"The software is going to sell this phone — it's going to be so easy and obvious and will correct a lot of problems in other phones," said Stillman, who was waiting for Apple's flagship retail store in San Francisco to open Friday morning to do some shopping. "Other phones — even BlackBerrys — can do a million things but you can't figure out how to do anything on them."

With its iPod players and Macintosh computers, Apple has already cemented a reputation for making products that are intuitive and easy to use. Other electronics makers have admitted that the Cupertino-based company has set the bar there for those product categories.

Now Apple is promoting how easy it is to surf the Web on the iPhone.

Accessing the Web from a cell phone has improved over the years as carriers have installed faster data networks, but the experience of surfing the Internet, or completing tasks like pulling up Google Maps is still not as easy as it should be, Gartenberg said.

Not many cell phones are designed to serve up the whole Web. The underlying operating system either doesn't support it, or cellular carriers have limited the access.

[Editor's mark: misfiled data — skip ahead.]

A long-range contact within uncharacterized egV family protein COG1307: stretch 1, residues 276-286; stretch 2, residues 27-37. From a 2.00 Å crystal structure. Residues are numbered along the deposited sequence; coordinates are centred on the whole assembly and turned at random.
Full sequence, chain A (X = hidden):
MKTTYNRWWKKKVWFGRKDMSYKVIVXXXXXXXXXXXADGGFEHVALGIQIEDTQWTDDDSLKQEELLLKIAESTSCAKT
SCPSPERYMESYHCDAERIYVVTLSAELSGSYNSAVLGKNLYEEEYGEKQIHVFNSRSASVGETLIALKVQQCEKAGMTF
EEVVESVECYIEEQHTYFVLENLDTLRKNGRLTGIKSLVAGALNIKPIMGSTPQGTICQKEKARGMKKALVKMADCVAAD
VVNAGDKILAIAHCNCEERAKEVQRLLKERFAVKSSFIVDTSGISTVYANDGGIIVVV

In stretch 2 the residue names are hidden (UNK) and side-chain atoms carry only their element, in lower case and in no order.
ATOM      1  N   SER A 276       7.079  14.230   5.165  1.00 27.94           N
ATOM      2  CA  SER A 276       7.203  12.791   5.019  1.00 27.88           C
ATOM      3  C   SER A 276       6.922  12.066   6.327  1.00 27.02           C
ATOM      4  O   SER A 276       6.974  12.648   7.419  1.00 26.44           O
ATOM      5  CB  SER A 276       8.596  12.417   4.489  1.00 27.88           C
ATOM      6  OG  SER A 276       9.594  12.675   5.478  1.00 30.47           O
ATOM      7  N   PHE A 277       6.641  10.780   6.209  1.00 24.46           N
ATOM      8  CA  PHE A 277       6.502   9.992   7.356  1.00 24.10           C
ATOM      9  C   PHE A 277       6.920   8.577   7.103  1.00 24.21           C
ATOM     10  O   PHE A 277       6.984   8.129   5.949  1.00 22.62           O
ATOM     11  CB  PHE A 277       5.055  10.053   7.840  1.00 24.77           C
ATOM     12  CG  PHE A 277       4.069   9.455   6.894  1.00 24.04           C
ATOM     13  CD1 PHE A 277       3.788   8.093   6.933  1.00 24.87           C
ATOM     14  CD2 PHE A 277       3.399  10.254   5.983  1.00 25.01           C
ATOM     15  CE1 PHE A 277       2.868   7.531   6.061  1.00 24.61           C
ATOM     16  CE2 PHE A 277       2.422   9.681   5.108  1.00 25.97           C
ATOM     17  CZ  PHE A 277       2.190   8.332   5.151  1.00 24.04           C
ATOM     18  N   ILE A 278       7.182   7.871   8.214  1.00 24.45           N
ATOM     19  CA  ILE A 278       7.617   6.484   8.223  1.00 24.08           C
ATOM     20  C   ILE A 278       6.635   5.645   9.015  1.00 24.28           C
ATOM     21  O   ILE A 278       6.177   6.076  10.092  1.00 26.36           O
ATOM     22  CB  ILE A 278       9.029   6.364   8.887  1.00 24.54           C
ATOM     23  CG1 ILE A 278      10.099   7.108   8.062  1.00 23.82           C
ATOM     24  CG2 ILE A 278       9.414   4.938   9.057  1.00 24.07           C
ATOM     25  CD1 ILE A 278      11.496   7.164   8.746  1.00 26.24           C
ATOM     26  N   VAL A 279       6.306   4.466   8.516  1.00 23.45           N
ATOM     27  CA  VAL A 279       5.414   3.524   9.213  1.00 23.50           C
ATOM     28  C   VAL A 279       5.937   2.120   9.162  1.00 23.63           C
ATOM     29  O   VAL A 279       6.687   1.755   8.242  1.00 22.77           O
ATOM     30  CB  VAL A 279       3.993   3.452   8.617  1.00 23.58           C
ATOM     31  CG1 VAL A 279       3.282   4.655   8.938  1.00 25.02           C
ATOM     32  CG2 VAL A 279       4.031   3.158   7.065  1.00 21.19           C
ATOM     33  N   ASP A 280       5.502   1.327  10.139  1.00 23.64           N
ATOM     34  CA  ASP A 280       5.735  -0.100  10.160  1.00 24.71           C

But cell phone makers are increasingly indicating that they want to improve the user experience and not just their hardware designs, said Jon von Tetzchner, chief executive of Opera Software ASA, a Norwegian maker of a Web browser that has versions designed for use on mobile devices.

"Apple is lifting expectations on what you can get," von Tetzchner said. "Anyone competing with them will have to match it."

The proof will come once the iPhone gets into users' hands.

The all-touch-screen device, which lacks a button keyboard, will force users to get accustomed to typing messages on a virtual keyboard instead of regular buttons.

The fact that it will be using a slower 2.5-generation network instead of a 3-G network might also hamper the experience of data transfers or Web access, though Gartenberg noted that it's not just the bandwidth that matters, but how well the handset's software is designed to optimize the use of the bandwidth.

Many people are already clamoring for the gadget. More than 1 million people have signed up with Apple and AT&T for more information.

Not everyone will be lining up, though, when the phones are made available Friday at 6 p.m. local time for each time zone.

San Francisco network administrator Scott Buzzard, 31, says he's not tempted to trade in his Motorola Q — a smart phone that the iPhone will be competing with — anytime soon.

He says the iPhone's price is too high, and Apple is inexperienced in the cellular market. His biggest worry is the touch screen and the software that underpins it.

"It looks cool and Apple has historically made great products, but the iPhone sounds too robust for its capacity — they're packing too much into a phone," Buzzard said while shopping at the CompUSA store in San Francisco. "I don't want to be the early adopter on an untested product."